• Kkaetguk (깻국), hearty cold soup made with chicken and ground sesame seeds[35]
  • Naengkongguk (냉콩국), made with ground soybeans[36] and can be used for kongguksu
  • Kongnamul naengguk (콩나물냉국), made with kongnamul


  • Maeuntang (매운탕): a refreshing, hot and spicy fish soup.
  • Haejangguk (해장국): a favorite hangover cure consisting usually of meaty pork spine, ugeoji (우거지 dried napa cabbage) coagulated ox blood (similar to blood pudding), and vegetables in a hearty beef broth; legend has it that soon after World War II, the restaurant that invented this stew was the only place open in the Jongno district when the curfew at the time lifted at 4:00 AM
  • Haemultang (해물탕): made with various seafood
  • Haemuljaptang (해물잡탕), made with seafood and beef offal, once part of the Korean royal court cuisine
  • Altang (알탕): can be made with myeongran jeot (명란젓), salted and fermented Alaska pollack's roe seasoned with chili pepper or fresh roe
  • Chueotang (추어탕): made with Misgurnus mizolepis[37]
  • Yongbongtang (용봉탕): made with chicken, carp and softshell turtle[38]
  • Manduguk (만두국): mandu soup[39]
  • Wanjatang (완자탕): made with wanja (meatball-like jeon)[40]
  • Gyerantang (계란탕): soup made with eggs[41]
  • Ssukkuk (쑥국): made with ssuk (Artemisia princeps var. orientalis)[42]
  • Sundaeguk (순대국): made with Sundae (or pork blood sausage) and sometimes it includes fatty pieces of intestine (gopchang), liver, lungs, bits of cartilage, and meat.[43]


Gukbap (국밥, Template:IPA-ko) are dishes developed from guk. The term literally means "soup with rice." The dish is typically served in restaurants, and has become popular among the working class since the late Joseon Dynasty.[44]

  • Kongnamul gukbap (콩나물국밥), clear soybean sprout (kongnamul) soup with rice
  • Ttaro gukbap (따로국밥), a variety of yukgaejang, local specialty of Daegu[45]

The Japanese word for gukbap is クッパ kuppa. Video game designer Shigeru Miyamoto lent the word to the name of the character Bowser Koopa (大魔王クッパ Daimaō Kuppa in Japanese) in the Mario series of video games. Alternative names ユッケ Yukke (yukhoe) and ビビンバ Bibinba (bibimbap) were also considered, as Miyamoto had intended to name him after a dish in Korean cuisine.[46]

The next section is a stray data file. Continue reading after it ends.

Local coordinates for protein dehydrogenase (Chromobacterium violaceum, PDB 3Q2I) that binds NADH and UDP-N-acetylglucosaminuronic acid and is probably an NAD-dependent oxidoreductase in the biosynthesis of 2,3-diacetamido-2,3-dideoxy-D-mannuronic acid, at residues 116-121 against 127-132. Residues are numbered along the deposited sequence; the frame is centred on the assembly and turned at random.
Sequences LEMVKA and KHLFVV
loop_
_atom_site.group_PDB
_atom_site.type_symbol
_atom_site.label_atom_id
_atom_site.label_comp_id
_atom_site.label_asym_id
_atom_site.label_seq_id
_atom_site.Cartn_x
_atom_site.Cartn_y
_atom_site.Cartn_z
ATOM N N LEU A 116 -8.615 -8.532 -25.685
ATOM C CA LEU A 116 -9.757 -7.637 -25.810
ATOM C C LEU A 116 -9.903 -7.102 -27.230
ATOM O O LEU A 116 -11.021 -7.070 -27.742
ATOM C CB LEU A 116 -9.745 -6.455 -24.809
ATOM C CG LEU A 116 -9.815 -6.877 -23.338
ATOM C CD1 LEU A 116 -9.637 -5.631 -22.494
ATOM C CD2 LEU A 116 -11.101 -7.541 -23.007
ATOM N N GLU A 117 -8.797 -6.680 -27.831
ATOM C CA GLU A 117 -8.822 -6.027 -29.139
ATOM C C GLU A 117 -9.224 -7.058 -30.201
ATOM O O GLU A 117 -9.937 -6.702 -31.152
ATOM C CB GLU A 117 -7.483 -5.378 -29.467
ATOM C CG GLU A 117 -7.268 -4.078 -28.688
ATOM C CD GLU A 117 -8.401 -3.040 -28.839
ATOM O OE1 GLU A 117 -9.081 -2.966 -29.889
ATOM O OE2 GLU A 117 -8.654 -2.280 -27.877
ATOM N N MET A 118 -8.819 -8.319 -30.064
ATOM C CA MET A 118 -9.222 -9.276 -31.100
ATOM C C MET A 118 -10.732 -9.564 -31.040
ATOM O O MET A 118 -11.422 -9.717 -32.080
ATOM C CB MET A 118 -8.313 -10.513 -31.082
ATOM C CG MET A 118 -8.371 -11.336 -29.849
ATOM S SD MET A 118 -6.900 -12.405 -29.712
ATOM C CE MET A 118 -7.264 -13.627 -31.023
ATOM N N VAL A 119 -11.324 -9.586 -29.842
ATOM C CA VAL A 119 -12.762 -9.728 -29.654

See also


  1. ^ a b c 최용기 (2008-02-25). "Guk and Tang (‘국’과 ‘탕’)" (in Korean). Official site of the Seoul Metropolitan Government. Retrieved 2008-05-26. 
  2. ^ Naomi Imatome-Yun (2010-12-10). "Guk and tang". Retrieved 2 April 2013. 
  3. ^ "Lunar New Years Tteokguk". The Korea Times. 2009-01-22. Retrieved 2013-04-02. 
  4. ^ "Miyeok-guk". Life in Korea. Retrieved 2013-04-02. 
  5. ^ "Kongnamul-guk". Life in Korea. Retrieved 2013-04-02. 
  6. ^ 무국 (in Korean). Enyclopedia of National and Ethnic Cultures. Retrieved 2013-04-02. 
  7. ^ 감자국 (in Korean). Enyclopedia of National and Ethnic Cultures. Retrieved 2013-04-02. 
  8. ^ "Toranguk Taro Soup". Encyclopedia of Korean Seasonal Customs. Retrieved 2013-04-02. 
  9. ^ "Bugeo-guk". Life in Korea. Retrieved 2013-04-02. 
  10. ^ 복어국, 먹을까 말까… 18세기 선비들의 논란 (in Korean). 2012-05-21. Retrieved 2013-04-02. 
  11. ^ 맑은 조개국 (in Korean). Chosun. Retrieved 2013-04-02. 
  12. ^ 재첩국 (in Korean). Enyclopedia of National and Ethnic Cultures. Retrieved 2013-04-02. 
  13. ^ Korean Food | Gomtang | Stew Meat & Tripe Soup
  14. ^ 사골곰탕 (in Korean). Chosun. Retrieved 2013-04-02. 
  15. ^ 엠파스 백과사전
  16. ^ "사골곰탕 VS 꼬리곰탕, 최고 보양식은?" (in Korean). The Daily News. 2013-02-26. Retrieved 2013-04-02. 
  17. ^ "Food map: Eat your way around Korea". CNN Travel. 2012-04-06. Retrieved 2013-04-02. 
  18. ^ "Galbi Tang (Short Rib Soup) Recipe". Retrieved 2013-04-02. 
  19. ^ "YOOK-GAE-JANG". Retrieved 2013-04-02. 
  20. ^ "Dogani-tang". Life in Korea. Retrieved 2013-04-02. 
  21. ^ "SAM-GYE-TANG". Retrieved 2013-04-02. 
  22. ^ "5 Korean ways to eat a pig". CNNGo. 2011-11-11. Retrieved 2013-04-02. 
  23. ^ "Busan: Larger than Life". enewsworld. 2011-09-26. Retrieved 2013-04-02. 
  24. ^ 엠파스 백과사전
  25. ^ 시금치토장국 (in Korean). Donga. Retrieved 2013-04-02. 
  26. ^ 아욱토장국(아욱국) (in Korean). RDA. Retrieved 2013-04-02. 
  27. ^ Paik Jae-eun (Professor of Food and Nutrition, Bucheon University) (2008). "Soup (Guk) An Essential Part of the Korean Meal". Koreana. Retrieved 2013-04-02. 
  28. ^ "Haejangguk". Hannaone. Retrieved 2013-04-02. 
  29. ^ 다슬기국(고둥국) (in Korean). RDA. Retrieved 2013-04-02. 
  30. ^ 냉국 (in Korean). Nate Korean Dictionary. Retrieved 2009-10-23. 
  31. ^ a b 냉국 (in Korean). Nate / Encyclopedia of Korean Culture. Retrieved 2009-10-23. 
  32. ^ a b 냉국 (in Korean). Doosan Encyclopedia. Retrieved 2009-10-23. 
  33. ^ "Miyeok naengguk". HannaOne. Retrieved 2013-04-02. 
  34. ^ 오이냉국 (in Korean). Chosun. Retrieved 2013-04-02. 
  35. ^ "Kkaetguk". HannaOne. Retrieved 3 April 2013. 
  36. ^ "Quelques plats de Gyeonggi-do" (in French). Korea Tourism Organisation. Retrieved 3 April 2013. 
  37. ^ "네이트". Retrieved 29 November 2014. 
  38. ^ "네이트". Retrieved 29 November 2014. 
  39. ^ "네이트". Retrieved 29 November 2014. 
  40. ^ "네이트". Retrieved 29 November 2014. 
  41. ^ "네이트". Retrieved 29 November 2014. 
  42. ^ "네이트". Retrieved 29 November 2014. 
  43. ^ Jung, Alex "5 Korean ways to eat a pig" CNN Go. 11 November 2011. Retrieved 2012-04-11
  44. ^ 엠파스 백과사전
  45. ^ 엠파스 백과사전
  46. ^ Deezer. "Mario in Japan page at The Mushroom Kingdom". Retrieved 29 November 2014. 

Further reading

External links